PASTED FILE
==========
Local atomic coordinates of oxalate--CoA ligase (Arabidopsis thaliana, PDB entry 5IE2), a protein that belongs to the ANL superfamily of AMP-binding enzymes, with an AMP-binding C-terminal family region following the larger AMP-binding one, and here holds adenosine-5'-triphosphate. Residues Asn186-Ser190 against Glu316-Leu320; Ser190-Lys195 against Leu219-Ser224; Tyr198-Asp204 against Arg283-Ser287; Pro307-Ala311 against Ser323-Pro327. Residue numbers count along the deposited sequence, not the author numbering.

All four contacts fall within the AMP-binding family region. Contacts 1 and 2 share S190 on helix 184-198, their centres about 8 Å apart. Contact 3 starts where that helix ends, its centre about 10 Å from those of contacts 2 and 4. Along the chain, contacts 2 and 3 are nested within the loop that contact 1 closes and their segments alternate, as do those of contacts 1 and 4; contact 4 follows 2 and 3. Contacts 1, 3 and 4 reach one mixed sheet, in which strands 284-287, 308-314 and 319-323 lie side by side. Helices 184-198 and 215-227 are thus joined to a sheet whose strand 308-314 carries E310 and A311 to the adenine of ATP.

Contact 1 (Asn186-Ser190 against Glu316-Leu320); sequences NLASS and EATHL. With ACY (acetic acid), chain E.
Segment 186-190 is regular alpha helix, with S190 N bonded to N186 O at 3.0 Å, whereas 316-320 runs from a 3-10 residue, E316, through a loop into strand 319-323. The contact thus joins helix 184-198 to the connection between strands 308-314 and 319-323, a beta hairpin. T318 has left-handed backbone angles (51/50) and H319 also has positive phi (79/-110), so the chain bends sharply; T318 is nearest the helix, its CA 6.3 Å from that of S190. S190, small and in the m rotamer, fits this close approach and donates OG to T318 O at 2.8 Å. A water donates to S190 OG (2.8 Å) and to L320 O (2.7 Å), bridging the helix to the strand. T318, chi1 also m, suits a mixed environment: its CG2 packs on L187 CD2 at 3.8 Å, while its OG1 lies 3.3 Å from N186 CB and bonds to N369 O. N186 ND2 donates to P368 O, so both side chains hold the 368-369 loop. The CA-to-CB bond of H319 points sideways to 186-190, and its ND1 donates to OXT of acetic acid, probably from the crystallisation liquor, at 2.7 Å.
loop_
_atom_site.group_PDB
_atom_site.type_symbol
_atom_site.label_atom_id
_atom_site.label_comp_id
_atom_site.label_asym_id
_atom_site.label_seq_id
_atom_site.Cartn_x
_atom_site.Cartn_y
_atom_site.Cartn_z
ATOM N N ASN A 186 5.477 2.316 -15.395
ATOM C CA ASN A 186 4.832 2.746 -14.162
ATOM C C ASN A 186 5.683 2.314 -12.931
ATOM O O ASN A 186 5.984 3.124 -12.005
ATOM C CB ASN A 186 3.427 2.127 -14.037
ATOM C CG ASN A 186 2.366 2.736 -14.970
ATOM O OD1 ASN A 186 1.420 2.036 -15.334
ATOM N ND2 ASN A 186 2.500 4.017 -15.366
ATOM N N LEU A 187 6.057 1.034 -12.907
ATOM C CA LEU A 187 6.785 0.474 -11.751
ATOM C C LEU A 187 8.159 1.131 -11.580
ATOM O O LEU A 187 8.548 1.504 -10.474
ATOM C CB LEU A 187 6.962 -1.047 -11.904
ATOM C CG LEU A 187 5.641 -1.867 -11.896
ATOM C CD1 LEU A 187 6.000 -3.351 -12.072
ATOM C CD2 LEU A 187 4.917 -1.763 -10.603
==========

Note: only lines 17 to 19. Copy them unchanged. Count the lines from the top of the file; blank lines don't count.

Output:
ATOM C C ASN A 186 5.683 2.314 -12.931
ATOM O O ASN A 186 5.984 3.124 -12.005
ATOM C CB ASN A 186 3.427 2.127 -14.037